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I've finished reading W&P, and was actually full of thoughts about it, but yesterday's news of the UK referendum has overwhelmed that, or made it seem not the time for that post. (If anyone does want to talk W&P, let me know.)

The next bit is about the UK referendum, behind a cut because it's not my country, and I feel I haven't really got the right to comment, other than to reiterate my previously-expressed good wishes for the future of all countries involved. So "read more" means "read more but only if you want to".
Read more... )
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There's so much stinking, stinking sad news out there. :(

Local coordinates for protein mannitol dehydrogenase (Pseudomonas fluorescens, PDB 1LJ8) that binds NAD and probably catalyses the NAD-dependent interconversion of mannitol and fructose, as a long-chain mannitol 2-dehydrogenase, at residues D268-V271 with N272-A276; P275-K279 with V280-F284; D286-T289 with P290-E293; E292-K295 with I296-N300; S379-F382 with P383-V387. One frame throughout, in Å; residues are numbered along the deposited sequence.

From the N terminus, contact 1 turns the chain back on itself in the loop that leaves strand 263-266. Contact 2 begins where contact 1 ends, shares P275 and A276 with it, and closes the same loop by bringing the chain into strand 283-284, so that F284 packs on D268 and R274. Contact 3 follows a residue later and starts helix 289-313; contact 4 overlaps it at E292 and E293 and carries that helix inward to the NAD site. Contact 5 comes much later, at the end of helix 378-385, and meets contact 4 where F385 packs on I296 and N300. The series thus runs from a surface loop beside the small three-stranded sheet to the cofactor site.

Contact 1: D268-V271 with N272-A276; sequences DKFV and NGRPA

Well... to some better news, or cheerful things, if not exactly news:

Scotland has achieved its emissions reduction target six years early! :) Go, Scotland!

The 50,000 hectares of Yarralin Cattle Station (which had been held under leasehold from the Crown, most recently by the Hooker Corporation) has been formally handed back to its traditional Aboriginal owners.

Is a comedy sketch art? If it is, then here's art protecting nature, in an ad made by two well-known comedians for an NGO in Vietnam, to campaign for tiger protection (youtube, one minute)

Where nature starts to look like art:
I really liked these eggs, all from the same species of bird - the tawny-flanked prinia, in Africa. So beautiful, like marbled silk!

The photo is by evolutionary ecologist Martin Stevens, and I found it and the info in this Guardian article.